Publications by authors named "Nivia Abreu"

2 Publications

  • Page 1 of 1

A Cryptic Invasion in the Western Atlantic: Presence of the Fouling Barnacle Megabalanus zebra (Darwin, 1854) (Crustacea, Cirripedia) in the Caribbean Sea.

Zootaxa 2017 Feb 26;4237(1):zootaxa.4237.1.7. Epub 2017 Feb 26.

Departamento de Biologia Marinha, Universidade Federal Fluminense, Niterói, CEP 24020-14 - Brazil..

The barnacle Megabalanus zebra is largely known from ship hulls, with little information on its biology, ecology, and natural range. We identify M. zebra here from the southern Caribbean, based upon specimens collected as early as 2002. Challenges associated with identifying megabalinine species have delayed recognition of this species as distinct from other Caribbean Megabalanus. Sequenced material of M. zebra from Curaçao did not match M. zebra GenBank sequences that could be verified by descriptions or vouchered material. The presence of young M. zebra on vessels that have not left the Caribbean, as well as on pier pilings and resident buoys, indicate that this species is established in the tropical Western Atlantic Ocean, but the timing of its invasion remains unknown.
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February 2017

[Molecular analysis of the GABRB3 gene in autistic patients: an exploratory study].

Invest Clin 2007 Jun;48(2):225-42

Unidad de Genética Médica, Facultad de Medicina, Universidad del Zulia, Maracaibo, Venezuela.

Autism is a complex neurodevelopmental disorder characterized by impairment of social interaction, language, communication, and stereotyped, repetitive behavior. Genetic predisposition to Autism has been demonstrated in families and twin studies. There is evidence (linkage and genetic association, biochemical, neuropathological, functional and cytogenetic) that the gamma-amino-butyric acid receptor beta 3 subunit gene (GABRB3) at 15q11-q13 is a susceptibility candidate gene for Autism. The aim of this exploratory study was to identify new variants of this gene. We performed the molecular analysis (SSCP/Sequencing) of 10 exons and its intronic flanking regions of GABRB3, using a candidate gene screening approach in 18 idiopathic autistic patients. We did not find non-synonymous mutations at the encoding regions, but we identified four SNP (Single Nucleotide Polymorphism). The first one, represented a silent mutation p.P25P in exon la and was found in 33.33% of the patients. The second one: IVS3 + 13C > T (5b far from the intron 5' consensus sequence), was found in 44.44% of the patients, while it was also identified in 16.67% of the controls. Simultaneously, 33.33% of the patients had both variants, and although, 16.67% of the controls also had the same combination of variants, 66.66% of the patients with those alleles had a familiar history of Autism. The third and fourth SNP: IVS5 + 40T > G and IVS-70A > G were identified in two different patients. None of the last three SNPs have been reported at the SNP database (dbSNP). The proximity of SNP: IVS3 + 13C > T with the consensus and interaction sequence with U1 nucleoriboprotein, could disturb the normal splicing of mRNA. This is in agreement with the evidence of lower levels of GABA-A receptors in autistic brains; so, it could be a common variant, that by itself could not cause a phenotypic effect, but joined to other variants with the same gene, in different related genes or with epigenetic changes, could explain the autistic phenotype and its heterogeneity.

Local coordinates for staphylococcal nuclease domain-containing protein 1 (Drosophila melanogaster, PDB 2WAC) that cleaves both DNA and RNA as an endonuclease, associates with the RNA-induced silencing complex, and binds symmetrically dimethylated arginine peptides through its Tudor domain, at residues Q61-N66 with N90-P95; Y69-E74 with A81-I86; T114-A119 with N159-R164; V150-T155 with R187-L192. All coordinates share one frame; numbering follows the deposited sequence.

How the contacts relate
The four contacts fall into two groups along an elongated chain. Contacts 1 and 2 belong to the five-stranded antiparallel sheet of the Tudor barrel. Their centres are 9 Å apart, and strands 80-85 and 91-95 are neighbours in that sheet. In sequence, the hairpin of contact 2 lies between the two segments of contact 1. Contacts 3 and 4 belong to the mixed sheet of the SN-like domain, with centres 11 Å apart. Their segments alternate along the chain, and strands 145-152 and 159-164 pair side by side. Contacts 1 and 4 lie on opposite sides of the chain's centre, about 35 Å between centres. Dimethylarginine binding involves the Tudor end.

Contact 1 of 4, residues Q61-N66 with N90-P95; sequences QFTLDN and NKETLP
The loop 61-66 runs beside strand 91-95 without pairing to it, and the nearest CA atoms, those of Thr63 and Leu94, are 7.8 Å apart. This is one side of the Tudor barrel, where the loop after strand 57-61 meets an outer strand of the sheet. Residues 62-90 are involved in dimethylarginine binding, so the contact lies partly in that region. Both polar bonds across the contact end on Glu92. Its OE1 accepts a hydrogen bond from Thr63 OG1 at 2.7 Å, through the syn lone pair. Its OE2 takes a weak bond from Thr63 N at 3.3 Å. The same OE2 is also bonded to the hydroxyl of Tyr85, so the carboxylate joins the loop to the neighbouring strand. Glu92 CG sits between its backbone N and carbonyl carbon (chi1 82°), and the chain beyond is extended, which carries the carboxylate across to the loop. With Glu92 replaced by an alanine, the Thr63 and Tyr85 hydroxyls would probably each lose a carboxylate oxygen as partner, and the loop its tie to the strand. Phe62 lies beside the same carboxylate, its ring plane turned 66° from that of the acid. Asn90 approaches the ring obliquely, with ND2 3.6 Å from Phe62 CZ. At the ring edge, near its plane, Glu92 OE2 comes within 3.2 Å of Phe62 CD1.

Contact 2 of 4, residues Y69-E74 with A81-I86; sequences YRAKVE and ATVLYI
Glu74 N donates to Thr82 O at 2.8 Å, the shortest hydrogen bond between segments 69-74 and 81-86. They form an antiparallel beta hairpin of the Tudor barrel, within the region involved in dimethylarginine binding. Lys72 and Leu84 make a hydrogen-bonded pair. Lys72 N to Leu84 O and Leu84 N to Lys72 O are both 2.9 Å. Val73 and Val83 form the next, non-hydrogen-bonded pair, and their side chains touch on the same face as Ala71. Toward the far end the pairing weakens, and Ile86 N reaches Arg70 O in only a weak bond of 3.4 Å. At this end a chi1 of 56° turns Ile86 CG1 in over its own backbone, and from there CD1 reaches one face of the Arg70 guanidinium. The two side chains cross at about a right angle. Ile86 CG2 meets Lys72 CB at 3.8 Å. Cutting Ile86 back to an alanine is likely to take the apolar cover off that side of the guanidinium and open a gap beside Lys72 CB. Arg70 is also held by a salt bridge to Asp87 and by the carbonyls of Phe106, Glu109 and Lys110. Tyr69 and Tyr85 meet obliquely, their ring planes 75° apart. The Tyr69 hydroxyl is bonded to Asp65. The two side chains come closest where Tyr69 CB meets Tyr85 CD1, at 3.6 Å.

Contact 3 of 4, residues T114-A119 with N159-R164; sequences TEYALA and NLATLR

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June 2007